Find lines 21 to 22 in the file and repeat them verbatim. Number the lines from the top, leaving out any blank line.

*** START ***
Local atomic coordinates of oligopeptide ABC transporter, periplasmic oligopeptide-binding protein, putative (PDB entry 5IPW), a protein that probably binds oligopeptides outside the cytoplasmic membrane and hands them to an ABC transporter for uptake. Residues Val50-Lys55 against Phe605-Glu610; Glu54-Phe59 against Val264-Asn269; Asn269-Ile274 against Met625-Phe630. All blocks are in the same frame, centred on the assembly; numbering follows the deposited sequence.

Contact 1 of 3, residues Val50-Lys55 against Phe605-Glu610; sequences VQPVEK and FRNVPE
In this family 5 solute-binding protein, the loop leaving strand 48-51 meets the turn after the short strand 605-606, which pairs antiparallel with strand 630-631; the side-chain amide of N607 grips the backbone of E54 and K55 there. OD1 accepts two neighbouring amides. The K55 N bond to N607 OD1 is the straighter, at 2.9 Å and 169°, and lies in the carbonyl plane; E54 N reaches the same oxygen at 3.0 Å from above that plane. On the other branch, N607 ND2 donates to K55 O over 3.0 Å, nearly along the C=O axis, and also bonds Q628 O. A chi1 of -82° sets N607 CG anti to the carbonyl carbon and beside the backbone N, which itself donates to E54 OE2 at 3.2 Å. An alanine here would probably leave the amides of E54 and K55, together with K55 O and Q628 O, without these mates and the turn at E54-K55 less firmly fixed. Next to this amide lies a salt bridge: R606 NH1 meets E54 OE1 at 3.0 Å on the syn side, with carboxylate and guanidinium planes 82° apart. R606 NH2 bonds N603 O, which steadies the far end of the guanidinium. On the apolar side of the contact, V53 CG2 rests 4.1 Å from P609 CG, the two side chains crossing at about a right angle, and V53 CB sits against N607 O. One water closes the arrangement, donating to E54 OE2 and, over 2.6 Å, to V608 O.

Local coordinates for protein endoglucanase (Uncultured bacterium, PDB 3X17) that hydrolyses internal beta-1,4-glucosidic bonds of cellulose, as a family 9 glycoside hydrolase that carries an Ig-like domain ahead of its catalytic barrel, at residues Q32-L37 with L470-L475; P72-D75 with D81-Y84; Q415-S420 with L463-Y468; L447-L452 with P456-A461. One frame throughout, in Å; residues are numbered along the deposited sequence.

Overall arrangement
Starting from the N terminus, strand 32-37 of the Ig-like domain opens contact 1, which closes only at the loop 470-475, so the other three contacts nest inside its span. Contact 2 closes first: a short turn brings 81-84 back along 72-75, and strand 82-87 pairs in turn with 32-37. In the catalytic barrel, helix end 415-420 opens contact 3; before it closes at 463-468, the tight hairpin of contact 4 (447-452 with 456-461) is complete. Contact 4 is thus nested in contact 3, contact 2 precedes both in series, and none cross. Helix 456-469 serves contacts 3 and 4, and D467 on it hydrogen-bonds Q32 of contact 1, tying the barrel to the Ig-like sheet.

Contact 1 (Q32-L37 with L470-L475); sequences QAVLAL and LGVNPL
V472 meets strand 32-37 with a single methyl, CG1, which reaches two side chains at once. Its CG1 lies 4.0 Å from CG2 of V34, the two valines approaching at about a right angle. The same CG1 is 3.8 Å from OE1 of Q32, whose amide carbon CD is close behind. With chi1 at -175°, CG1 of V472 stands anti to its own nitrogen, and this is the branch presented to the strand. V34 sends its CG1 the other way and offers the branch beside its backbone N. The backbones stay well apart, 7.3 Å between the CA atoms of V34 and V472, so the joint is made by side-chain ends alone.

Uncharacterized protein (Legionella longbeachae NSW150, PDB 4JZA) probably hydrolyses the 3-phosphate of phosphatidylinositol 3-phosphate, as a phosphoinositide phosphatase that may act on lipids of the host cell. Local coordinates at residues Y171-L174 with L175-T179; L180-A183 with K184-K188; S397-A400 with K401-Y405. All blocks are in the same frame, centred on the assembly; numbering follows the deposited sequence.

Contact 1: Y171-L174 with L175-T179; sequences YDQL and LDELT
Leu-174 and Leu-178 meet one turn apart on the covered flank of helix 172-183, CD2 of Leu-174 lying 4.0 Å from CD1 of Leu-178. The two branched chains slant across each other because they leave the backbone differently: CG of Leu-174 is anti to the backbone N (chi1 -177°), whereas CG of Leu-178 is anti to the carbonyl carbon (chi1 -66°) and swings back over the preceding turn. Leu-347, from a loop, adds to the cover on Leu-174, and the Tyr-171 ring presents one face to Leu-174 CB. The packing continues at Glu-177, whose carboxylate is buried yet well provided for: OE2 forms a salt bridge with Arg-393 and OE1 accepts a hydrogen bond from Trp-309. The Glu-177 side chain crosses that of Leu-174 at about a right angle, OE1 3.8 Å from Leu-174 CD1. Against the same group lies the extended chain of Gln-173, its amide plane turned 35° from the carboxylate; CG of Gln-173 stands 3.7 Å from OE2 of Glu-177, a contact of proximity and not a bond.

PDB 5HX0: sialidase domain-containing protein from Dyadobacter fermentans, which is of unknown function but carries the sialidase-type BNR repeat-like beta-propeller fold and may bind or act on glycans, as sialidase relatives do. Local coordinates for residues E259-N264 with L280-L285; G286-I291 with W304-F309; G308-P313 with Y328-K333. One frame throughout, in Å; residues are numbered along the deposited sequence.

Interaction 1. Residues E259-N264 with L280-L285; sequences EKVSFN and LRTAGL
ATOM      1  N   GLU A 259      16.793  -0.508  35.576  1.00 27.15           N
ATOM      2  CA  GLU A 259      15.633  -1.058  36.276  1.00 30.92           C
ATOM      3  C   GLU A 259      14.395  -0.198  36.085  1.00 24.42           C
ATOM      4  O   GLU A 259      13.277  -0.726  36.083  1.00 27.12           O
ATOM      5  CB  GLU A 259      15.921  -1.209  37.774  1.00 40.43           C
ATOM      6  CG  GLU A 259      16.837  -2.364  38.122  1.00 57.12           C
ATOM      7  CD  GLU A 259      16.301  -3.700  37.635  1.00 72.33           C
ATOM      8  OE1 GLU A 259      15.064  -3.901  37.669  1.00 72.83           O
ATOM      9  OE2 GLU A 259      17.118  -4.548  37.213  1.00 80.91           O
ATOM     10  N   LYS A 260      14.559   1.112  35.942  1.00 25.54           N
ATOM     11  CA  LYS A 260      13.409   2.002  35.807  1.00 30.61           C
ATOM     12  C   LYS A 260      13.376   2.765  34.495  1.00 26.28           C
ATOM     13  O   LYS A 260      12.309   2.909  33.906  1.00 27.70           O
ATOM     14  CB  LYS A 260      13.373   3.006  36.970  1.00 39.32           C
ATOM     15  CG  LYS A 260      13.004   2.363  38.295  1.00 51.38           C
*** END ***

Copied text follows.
ATOM      8  OE1 GLU A 259      15.064  -3.901  37.669  1.00 72.83           O
ATOM      9  OE2 GLU A 259      17.118  -4.548  37.213  1.00 80.91           O